Inflation’s Impact on 2024 Open Enrollment
Many employees continue to feel financially strained because of inflation. With open enrollment fast approaching, inflation could impact the choices employees make when it comes to their benefits. Specifically, employees are likely to consider which benefits matter the most and how to optimize the money they spend on those offerings. As a result, this year’s open enrollment may be more challenging than usual for employers and benefits providers.
This article explores how inflation is impacting employees’ benefits selections and approaches to open enrollment and outlines what employers can do to help.
How Inflation Is Impacting Employees
According to The Hartford’s Future of Benefits Pulse Survey, 63% of U.S. workers feel their financial stress has increased over the past year. To prepare for a possible recession, workers reported engaging in the following activities:
- Cutting back on day-to-day expenses (40%)
- Paying off debt (30%)
- Increasing contributions to savings or investment accounts (23%)
- Looking for a higher-paying job (19%)
- Getting a second job to increase their household income (17%)
Due to the financial stress inflation is placing on employees, many of these individuals will be looking to their employers to help them optimize their benefits selections, including retirement savings, health care, health savings accounts and voluntary benefits (e.g., critical illness, hospital indemnity, disability income or accident insurance). As more employees are watching their hard-earned dollars, they likely will spend more time reviewing their benefits selections than in previous years.
Approaching Open Enrollment
Many employees want to optimize what they spend on their benefits and are looking to their employers for help and guidance. When left on their own, they may be rushing through the selection process or simply make the same benefits choices as they did in the prior year.
In fact, a recent Consumer Engagement in Health Care Survey revealed that nearly three-quarters (72%) of adults spent less than one hour deciding on their health plans during open enrollment. By understanding how employees approach their benefits selections, employers can help them make better choices during this year’s open enrollment season.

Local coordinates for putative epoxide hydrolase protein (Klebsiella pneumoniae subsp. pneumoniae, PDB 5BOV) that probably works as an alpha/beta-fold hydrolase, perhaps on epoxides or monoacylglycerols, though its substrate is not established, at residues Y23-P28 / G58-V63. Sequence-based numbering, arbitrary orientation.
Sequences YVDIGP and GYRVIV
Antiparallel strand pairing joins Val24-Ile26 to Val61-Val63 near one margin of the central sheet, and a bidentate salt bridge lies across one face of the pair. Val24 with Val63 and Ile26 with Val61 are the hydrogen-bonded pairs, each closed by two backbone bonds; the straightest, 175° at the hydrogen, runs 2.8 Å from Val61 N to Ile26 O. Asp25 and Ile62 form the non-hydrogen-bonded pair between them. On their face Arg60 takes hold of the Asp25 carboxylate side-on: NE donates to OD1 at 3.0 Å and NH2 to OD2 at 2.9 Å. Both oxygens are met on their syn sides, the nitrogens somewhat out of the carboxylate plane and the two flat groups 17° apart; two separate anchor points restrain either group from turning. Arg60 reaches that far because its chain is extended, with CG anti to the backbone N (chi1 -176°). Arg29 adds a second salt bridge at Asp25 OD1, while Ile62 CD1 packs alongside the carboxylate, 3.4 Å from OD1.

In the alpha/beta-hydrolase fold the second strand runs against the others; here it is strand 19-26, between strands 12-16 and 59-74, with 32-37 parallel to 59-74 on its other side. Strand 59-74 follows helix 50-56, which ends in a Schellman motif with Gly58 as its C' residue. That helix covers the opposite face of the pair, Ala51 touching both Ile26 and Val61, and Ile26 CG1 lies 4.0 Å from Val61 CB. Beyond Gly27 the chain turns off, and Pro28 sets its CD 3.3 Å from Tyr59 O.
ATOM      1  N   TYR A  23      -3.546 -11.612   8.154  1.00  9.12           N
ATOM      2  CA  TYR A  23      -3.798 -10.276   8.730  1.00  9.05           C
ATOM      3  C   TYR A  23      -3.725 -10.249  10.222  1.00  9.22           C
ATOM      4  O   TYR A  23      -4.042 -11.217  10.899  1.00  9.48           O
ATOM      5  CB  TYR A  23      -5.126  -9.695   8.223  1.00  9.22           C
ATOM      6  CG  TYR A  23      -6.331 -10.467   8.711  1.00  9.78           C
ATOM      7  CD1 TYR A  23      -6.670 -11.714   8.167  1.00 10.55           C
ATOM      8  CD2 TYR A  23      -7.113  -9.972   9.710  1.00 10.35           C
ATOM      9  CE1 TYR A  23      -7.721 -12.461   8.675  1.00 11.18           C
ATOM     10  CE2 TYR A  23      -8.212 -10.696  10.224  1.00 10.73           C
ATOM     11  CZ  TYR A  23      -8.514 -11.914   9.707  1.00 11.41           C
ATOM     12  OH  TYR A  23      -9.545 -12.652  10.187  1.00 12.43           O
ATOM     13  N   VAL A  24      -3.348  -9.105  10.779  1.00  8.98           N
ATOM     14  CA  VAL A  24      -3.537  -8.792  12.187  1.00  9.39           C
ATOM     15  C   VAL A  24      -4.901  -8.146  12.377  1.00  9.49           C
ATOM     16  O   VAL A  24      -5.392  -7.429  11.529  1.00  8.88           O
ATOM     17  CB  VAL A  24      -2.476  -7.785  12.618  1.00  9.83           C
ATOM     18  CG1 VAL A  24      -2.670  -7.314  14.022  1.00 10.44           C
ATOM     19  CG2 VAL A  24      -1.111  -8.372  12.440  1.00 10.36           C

What Employers Can Do to Help
Inflation has placed employee benefits at the forefront of many employers’ attraction and retention strategies. Employers can take steps now to help their employees better understand their benefits options and make more informed decisions. This can, in turn, help employees better protect themselves and their families in the upcoming year.
Here’s how employers can assist employees this open enrollment season:
- Communicate with employees about benefits early. By communicating early—especially during the period of time leading up to open enrollment— employees can be better prepared to make benefits selections. Many workers enroll in benefits as soon as open enrollment begins, so by being fully informed before the start of this process, these individuals can be empowered to make the best selections.
- Use multiple communication channels. Employers can use various channels to communicate with employees about benefits, including emails, webinars, discussions with benefits counselors, educational videos and interactive tools.
- Employ clear language and personalized messaging. Clear language and personalized messaging can enable employers to demonstrate how insurance products relate to their employees’ lifestyles instead of simply listing what benefits are being offered. Employers can help employees better understand their benefits options by simplifying how they talk about these offerings and using storytelling to demonstrate how different benefits are relevant.
- Highlight the services that come with coverage. Helping employees understand what services accompany their benefits selections can help them make better decisions to protect themselves. These services may include employee assistance programs or legal advice benefits.
It’s important to note that, in addition to employees, many employers are also being impacted by inflation. In particular, some employers are being forced to adjust their budgets for medical and voluntary benefits spending in the upcoming open enrollment season. In these instances, employers should be sure to communicate any changes in benefits offerings to their employees.
Employee health and well-being remain one of the most important priorities for many employers. Accordingly, employers have the opportunity to simplify and personalize their open enrollment processes this year to help employees determine how best to allocate their potentially limited resources strained by inflation. By giving employees more time to review benefits offerings, employers can help these individuals optimize their resources and make the best selections for themselves and their families during this period of financial difficulty.
Written by: Pat Isaac, CEO of Capital Services, Inc.
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